America has at its core the ability to come together, work on a problem together, and resolve any issue facing her. That notion has been lost, but this generation's youth will show us all regardless of our differences, America is beautiful and we the people can solve any issue.”

   I would like to thank Vice Principal Mr. Keith Payne, and the students of Murphy Middle School for taking the time to participate in our anti-litter, America the Beautiful Club effort. I would also like to mention that Mr. Payne is a Army veteran.

Martins Creek School

   Principal Paul Wilson of Martins Creek School offered this response to the four questions presented to all Cherokee County principals:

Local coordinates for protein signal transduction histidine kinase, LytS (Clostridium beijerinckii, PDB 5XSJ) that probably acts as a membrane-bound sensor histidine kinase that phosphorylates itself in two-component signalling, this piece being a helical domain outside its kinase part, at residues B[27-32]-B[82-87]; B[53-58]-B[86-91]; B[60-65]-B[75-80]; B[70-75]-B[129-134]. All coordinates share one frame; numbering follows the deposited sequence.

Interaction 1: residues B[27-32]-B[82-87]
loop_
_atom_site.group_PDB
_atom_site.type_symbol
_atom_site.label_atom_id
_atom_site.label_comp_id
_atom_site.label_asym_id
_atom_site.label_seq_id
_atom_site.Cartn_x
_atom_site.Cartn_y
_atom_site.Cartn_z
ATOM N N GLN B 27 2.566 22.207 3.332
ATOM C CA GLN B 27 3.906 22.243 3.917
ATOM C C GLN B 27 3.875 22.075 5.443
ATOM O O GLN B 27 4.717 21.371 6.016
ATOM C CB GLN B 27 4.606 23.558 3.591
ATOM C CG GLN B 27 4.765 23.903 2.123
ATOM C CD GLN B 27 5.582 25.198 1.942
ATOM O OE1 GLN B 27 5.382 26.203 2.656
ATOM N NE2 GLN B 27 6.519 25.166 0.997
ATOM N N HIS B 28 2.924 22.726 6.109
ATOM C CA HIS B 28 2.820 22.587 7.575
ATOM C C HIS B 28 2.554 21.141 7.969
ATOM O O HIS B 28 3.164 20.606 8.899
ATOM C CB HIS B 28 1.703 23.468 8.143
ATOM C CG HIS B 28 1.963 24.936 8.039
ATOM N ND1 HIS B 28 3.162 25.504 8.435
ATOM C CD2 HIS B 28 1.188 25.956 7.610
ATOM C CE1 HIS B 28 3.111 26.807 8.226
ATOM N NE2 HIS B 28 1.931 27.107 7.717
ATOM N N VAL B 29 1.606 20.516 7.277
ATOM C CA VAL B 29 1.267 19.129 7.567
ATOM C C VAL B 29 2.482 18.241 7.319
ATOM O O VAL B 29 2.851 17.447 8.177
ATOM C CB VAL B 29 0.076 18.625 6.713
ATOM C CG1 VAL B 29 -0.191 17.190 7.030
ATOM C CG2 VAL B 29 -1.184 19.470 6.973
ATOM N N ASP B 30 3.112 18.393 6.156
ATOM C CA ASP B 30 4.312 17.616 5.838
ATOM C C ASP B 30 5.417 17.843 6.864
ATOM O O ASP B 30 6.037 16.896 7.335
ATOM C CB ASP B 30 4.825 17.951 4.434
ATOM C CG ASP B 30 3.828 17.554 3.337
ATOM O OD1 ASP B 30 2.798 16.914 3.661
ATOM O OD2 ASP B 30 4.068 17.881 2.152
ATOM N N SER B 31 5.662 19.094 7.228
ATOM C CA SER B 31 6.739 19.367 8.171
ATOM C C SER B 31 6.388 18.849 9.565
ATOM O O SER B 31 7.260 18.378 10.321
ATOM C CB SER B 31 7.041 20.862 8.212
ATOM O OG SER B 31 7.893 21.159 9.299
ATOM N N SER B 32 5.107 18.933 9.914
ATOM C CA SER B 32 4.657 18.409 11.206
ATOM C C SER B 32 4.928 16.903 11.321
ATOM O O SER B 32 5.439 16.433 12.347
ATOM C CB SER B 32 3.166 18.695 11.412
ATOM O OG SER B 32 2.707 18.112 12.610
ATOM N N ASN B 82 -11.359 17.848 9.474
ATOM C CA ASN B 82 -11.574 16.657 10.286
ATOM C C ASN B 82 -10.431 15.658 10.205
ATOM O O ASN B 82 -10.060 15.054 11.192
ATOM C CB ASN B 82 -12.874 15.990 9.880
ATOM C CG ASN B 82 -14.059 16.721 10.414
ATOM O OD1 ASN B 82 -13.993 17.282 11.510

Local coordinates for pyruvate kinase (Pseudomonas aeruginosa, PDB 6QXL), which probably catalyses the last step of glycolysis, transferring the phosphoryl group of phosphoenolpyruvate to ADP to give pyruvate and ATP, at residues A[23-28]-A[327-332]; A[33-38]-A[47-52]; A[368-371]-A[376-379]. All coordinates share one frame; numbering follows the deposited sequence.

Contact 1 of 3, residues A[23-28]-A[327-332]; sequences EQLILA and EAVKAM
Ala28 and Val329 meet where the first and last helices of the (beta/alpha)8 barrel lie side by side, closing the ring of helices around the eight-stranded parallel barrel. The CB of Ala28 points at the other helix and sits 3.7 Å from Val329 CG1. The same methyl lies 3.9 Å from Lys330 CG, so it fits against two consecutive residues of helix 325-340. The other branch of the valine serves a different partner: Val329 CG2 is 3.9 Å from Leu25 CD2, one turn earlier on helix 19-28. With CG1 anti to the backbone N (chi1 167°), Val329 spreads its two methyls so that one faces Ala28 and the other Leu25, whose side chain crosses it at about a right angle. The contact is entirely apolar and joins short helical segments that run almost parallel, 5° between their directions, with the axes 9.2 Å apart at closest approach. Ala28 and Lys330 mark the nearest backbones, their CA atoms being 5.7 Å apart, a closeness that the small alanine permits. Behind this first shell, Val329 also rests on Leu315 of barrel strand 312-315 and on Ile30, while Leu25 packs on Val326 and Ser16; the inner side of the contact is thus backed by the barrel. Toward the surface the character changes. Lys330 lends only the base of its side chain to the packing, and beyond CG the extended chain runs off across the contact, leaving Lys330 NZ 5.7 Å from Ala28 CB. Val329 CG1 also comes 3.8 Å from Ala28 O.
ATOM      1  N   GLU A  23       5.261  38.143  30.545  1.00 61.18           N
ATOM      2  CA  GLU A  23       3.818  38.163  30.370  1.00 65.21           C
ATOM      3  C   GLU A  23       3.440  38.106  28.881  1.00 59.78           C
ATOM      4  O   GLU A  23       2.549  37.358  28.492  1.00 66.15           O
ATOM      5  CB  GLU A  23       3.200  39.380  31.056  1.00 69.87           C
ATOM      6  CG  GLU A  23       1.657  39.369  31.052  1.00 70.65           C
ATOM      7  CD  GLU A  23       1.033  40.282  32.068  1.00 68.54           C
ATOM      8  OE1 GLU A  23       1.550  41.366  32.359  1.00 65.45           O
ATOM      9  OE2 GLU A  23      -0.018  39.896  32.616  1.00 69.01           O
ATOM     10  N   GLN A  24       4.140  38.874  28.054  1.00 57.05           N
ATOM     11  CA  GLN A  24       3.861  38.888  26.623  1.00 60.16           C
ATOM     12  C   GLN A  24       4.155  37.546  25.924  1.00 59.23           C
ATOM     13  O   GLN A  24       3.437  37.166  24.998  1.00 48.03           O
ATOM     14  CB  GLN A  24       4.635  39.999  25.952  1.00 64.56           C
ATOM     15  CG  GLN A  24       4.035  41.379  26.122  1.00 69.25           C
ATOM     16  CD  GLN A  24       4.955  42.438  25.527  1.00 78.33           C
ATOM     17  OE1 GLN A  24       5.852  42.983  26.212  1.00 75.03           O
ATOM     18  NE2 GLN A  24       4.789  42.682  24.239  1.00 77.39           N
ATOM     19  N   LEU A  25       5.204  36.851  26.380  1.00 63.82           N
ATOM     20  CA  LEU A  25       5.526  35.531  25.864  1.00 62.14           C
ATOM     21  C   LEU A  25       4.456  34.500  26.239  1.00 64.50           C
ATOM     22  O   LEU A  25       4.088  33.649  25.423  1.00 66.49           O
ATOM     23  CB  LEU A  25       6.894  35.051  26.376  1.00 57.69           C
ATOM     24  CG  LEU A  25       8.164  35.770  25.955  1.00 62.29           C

“Martins Creek School is a public school in Western NC serving grades pre-k through 8th grade. During the 2016-2017 school year, local Veteran and community activist Gary Chamberlain inspired us to educate students, parents, and community members about harmful effects of litter on our environment and economy. During assemblies in the 16-17 school year, continuing into the current school year, we spoke with the student body and staff about how litter affects the impression visitors have of our area and residents, including how these impressions might influence potential businesses and industries. With Mr. Chamberlain’s help, we provided each classroom with anti-litter stickers as visual reminders. The discussions held in each classroom, led by teachers and our counselor generated enthusiasm among students. Students became interested in teaching parents and family members about the importance of picking up litter, and more importantly, the importance of not littering in the first place. At the end of the 2016-2017 school year, our school won the North Carolina Litter Free Coalition Anti-litter Contest.